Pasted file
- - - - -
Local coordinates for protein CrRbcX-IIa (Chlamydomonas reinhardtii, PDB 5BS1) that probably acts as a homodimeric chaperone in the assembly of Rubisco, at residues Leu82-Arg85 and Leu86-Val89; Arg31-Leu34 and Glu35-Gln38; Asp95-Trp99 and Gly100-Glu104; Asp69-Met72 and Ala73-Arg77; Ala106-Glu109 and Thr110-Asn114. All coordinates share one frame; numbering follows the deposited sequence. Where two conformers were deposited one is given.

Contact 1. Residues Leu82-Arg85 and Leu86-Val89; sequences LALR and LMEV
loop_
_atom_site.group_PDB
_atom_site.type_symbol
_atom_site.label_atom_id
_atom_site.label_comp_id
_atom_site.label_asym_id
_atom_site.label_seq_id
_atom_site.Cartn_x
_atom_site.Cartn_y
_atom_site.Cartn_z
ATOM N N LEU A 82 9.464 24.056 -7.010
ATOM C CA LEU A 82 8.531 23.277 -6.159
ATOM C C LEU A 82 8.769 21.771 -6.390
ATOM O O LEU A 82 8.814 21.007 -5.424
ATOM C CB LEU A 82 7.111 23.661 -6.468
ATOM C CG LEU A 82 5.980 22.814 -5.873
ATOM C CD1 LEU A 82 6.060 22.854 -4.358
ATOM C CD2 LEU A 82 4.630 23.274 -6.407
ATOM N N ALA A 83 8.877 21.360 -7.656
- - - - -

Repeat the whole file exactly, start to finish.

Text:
Local coordinates for protein CrRbcX-IIa (Chlamydomonas reinhardtii, PDB 5BS1) that probably acts as a homodimeric chaperone in the assembly of Rubisco, at residues Leu82-Arg85 and Leu86-Val89; Arg31-Leu34 and Glu35-Gln38; Asp95-Trp99 and Gly100-Glu104; Asp69-Met72 and Ala73-Arg77; Ala106-Glu109 and Thr110-Asn114. All coordinates share one frame; numbering follows the deposited sequence. Where two conformers were deposited one is given.

Contact 1. Residues Leu82-Arg85 and Leu86-Val89; sequences LALR and LMEV
loop_
_atom_site.group_PDB
_atom_site.type_symbol
_atom_site.label_atom_id
_atom_site.label_comp_id
_atom_site.label_asym_id
_atom_site.label_seq_id
_atom_site.Cartn_x
_atom_site.Cartn_y
_atom_site.Cartn_z
ATOM N N LEU A 82 9.464 24.056 -7.010
ATOM C CA LEU A 82 8.531 23.277 -6.159
ATOM C C LEU A 82 8.769 21.771 -6.390
ATOM O O LEU A 82 8.814 21.007 -5.424
ATOM C CB LEU A 82 7.111 23.661 -6.468
ATOM C CG LEU A 82 5.980 22.814 -5.873
ATOM C CD1 LEU A 82 6.060 22.854 -4.358
ATOM C CD2 LEU A 82 4.630 23.274 -6.407
ATOM N N ALA A 83 8.877 21.360 -7.656